In 24 or 23, Augustus fell ill and Agrippa took over many of Augustus' tasks, even those with a more private nature. For example, when Augustus' daughter Julia married to a young war hero named Marcellus, Agrippa was responsible for the wedding ceremony. When Augustus' health deteriorated, Agrippa was appointed as has successor, and he received his ring. This caused some tension with Marcellus, who, as the emperor's son-in-law, could claim supreme power as well.

When Augustus had recovered, Agrippa made a tour through the islands of the Aegean Sea (23-22), and received king Herod of Judaea, who had been a friend since the days after the battle of Actium.

While Agrippa was away, Marcellus died, and his widow Julia was ordered to marry Agrippa, who divorced his wife Marcella on his return from the east in 21. The newly-weds appear to have lived in the Roman villa that was excavated near the Farnesina, close to the river Tiber. (The frescoes are on display in the Palazzo Massimo.) A special bridge connected the villa to the Field of Mars. Agrippa and Julia had five children, Gaius Caesar and Lucius Caesar, Julia, Postumus Agrippa, and Agrippina Maior, who was to marry prince Germanicus.

The Maison Carrée in Nîmes (France). Photo Marco Prins.
The Maison Carrée in Nîmes

In this same year, there were riots during the elections. A man named Marcus Lollius had been chosen as consul and the voters also wanted Augustus as consul, but he declined. Two senators nominated themselves for the remaining consulship: Lucius Plautius Silvanus and Quintus Aemilius Lepidus. There were disturbances, and Augustus ordered new elections. The two candidates were not to run again. Yet, after a new series of riots, the voters elected Lepidus, and Augustus, angry, sent his friend Agrippa to Rome to restore order.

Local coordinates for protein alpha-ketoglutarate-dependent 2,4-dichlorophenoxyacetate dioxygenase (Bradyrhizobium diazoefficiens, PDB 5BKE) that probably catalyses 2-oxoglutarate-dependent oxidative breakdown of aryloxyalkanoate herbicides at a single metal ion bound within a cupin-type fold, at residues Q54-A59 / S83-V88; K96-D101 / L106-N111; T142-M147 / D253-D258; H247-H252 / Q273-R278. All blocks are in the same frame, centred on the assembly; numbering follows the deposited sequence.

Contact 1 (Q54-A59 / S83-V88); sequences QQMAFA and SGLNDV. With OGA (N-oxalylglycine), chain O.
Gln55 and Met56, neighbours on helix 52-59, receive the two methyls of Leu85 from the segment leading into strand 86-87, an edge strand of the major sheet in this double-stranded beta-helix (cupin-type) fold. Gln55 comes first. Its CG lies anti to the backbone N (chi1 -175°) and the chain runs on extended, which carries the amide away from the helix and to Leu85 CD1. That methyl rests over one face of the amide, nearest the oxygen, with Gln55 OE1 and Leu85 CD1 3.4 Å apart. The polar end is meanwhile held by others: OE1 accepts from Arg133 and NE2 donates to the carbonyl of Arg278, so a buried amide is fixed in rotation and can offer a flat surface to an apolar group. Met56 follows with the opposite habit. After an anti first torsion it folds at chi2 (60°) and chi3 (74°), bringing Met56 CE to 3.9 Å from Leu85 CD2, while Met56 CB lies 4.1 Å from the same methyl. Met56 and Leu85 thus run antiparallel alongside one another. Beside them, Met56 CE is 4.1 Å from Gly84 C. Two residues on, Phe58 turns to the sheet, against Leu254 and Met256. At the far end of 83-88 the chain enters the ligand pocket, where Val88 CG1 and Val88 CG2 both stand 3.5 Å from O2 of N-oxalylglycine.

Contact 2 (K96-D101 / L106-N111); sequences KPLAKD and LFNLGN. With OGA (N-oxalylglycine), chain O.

Agrippa's theater in Mérida, Spain. Photo Marco Prins.
Agrippa's theater in Mérida

From June 20 to the spring of 18, Agrippa was again in Gaul, as he had been in 39-38. Shortly after his arrival, his son Gaius was born. It appears that in 19 (?) Agrippa invaded Germania for a second time (employing a/o the legions V Alaudae and VIIII Hispana). He also resumed the construction of the roads. In Nîmes, he ordered the building of the famous temple that is known as the Maison Carrée, which was dedicated to the emperor's genius and the goddess Roma. Some building activity in Spain is recorded too (like the theater of Mérida) and it seems that Agrippa was also involved in the suppression of a revolt in Cantabria. On his return in the summer of 18, his extraordinary powers were renewed.